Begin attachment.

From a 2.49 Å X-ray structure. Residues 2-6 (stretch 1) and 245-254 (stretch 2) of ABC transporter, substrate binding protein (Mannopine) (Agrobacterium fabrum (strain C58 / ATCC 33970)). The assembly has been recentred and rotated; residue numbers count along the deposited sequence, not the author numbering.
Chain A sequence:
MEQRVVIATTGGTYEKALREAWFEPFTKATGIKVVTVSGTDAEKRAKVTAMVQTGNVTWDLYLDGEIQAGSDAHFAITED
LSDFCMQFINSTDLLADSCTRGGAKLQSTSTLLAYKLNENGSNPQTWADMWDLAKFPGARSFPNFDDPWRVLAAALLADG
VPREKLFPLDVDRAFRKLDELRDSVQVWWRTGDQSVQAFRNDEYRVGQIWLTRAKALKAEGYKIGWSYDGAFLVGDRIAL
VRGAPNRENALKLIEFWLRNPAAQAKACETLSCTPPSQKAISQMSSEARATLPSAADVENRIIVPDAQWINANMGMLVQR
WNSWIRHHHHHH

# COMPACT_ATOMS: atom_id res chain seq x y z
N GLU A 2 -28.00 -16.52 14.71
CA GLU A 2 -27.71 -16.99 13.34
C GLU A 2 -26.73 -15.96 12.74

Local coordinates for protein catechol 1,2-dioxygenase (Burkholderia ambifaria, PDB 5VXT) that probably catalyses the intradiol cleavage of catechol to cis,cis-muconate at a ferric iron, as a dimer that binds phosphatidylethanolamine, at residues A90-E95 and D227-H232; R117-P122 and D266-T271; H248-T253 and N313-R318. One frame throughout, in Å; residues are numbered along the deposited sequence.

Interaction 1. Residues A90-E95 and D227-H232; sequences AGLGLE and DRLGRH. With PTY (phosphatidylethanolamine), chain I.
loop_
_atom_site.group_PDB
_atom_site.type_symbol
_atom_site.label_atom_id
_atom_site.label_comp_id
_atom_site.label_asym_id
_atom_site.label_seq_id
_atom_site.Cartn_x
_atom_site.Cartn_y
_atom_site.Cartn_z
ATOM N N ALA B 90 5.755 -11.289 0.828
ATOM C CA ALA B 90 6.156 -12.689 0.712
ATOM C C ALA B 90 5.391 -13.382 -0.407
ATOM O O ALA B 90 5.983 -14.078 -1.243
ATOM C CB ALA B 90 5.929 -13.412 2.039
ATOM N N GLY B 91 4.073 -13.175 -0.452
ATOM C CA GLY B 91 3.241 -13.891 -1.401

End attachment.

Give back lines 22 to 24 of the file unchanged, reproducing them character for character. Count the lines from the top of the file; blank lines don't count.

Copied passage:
_atom_site.Cartn_y
_atom_site.Cartn_z
ATOM N N ALA B 90 5.755 -11.289 0.828